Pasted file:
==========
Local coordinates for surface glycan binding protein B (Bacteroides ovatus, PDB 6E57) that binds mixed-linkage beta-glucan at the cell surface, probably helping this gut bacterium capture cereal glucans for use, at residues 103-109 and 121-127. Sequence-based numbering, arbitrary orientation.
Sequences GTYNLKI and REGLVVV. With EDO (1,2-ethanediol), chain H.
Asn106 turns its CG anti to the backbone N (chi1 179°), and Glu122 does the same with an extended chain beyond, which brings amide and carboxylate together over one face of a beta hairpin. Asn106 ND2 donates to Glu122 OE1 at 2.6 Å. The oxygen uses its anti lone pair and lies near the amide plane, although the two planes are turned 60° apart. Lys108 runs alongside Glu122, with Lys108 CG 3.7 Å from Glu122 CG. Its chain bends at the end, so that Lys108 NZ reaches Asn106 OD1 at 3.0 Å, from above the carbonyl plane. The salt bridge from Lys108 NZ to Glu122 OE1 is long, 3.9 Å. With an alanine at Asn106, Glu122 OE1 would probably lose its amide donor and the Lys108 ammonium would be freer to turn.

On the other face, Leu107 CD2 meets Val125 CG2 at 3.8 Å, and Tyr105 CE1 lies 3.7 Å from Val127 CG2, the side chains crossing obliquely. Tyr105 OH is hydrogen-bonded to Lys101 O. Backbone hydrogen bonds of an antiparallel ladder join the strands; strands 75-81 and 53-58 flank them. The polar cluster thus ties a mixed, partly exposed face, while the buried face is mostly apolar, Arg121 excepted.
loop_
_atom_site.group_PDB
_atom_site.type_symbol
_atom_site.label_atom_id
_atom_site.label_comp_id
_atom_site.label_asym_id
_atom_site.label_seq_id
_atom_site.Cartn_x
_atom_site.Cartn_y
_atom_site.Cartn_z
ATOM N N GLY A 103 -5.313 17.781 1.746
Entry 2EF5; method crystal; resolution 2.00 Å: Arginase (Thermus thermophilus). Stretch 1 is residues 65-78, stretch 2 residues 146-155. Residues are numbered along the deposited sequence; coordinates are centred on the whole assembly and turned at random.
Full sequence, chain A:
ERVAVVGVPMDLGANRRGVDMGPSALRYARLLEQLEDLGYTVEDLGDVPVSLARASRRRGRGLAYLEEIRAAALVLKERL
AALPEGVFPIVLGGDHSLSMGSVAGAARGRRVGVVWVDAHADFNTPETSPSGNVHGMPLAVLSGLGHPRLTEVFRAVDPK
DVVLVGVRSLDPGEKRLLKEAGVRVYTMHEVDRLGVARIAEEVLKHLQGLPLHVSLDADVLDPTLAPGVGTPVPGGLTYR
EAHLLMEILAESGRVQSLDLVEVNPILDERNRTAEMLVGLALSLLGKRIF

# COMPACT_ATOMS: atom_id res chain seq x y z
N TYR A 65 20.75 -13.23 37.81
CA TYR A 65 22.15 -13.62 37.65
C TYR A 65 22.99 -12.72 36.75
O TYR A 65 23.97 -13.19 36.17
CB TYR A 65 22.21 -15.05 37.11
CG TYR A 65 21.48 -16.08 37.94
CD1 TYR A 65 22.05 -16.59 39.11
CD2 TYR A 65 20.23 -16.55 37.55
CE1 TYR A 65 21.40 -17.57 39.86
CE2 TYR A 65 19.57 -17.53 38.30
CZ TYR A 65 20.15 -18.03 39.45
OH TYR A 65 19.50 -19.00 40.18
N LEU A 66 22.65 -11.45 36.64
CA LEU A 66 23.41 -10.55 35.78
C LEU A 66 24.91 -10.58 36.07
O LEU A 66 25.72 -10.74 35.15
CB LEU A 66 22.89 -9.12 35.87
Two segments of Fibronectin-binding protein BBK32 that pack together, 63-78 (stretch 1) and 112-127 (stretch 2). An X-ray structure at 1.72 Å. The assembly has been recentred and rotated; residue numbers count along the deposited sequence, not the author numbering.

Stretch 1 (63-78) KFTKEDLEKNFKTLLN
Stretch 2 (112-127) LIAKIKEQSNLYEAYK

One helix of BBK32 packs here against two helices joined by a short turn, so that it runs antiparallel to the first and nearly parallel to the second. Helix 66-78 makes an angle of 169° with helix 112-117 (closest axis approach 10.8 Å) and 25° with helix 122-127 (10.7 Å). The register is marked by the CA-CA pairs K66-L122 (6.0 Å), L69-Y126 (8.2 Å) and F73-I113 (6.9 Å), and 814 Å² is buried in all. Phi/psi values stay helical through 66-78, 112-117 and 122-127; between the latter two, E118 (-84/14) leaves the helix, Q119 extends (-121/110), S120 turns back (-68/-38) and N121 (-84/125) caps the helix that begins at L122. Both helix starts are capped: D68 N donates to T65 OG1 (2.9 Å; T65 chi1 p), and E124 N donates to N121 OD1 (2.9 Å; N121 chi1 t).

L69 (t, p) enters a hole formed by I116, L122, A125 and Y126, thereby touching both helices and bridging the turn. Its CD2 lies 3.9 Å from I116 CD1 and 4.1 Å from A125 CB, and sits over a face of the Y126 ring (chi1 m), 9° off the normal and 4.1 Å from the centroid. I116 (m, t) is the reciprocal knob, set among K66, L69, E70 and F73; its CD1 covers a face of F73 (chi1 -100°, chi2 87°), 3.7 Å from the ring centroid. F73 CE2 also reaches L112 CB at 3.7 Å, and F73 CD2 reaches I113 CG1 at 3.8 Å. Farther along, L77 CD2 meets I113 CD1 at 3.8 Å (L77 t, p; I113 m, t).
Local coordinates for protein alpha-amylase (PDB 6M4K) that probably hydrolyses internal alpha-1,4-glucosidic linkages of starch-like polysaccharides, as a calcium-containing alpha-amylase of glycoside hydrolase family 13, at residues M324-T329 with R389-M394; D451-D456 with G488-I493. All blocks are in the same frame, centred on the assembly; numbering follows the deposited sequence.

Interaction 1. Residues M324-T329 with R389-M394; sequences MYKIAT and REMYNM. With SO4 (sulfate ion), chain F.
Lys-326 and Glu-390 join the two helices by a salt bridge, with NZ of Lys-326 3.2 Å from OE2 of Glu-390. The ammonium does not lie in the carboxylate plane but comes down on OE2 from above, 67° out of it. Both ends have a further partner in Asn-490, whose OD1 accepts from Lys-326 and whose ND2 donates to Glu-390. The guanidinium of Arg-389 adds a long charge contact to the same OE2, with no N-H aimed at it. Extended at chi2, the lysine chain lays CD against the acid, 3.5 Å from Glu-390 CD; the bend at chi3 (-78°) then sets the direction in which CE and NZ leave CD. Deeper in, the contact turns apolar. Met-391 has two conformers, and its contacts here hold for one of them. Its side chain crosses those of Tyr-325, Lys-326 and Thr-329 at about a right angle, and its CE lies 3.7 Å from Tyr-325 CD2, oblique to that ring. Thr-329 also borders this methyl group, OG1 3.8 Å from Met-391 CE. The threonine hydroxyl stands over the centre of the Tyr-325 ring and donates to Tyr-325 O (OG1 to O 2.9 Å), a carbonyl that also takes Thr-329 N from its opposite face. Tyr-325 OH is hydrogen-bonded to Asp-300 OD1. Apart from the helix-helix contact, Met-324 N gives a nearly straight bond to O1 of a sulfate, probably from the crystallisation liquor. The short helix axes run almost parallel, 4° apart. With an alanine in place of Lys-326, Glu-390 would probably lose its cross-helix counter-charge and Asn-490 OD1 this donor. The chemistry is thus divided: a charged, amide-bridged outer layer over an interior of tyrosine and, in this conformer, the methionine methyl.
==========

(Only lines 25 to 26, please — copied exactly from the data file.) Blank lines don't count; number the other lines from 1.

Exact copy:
C TYR A 65 22.99 -12.72 36.75
O TYR A 65 23.97 -13.19 36.17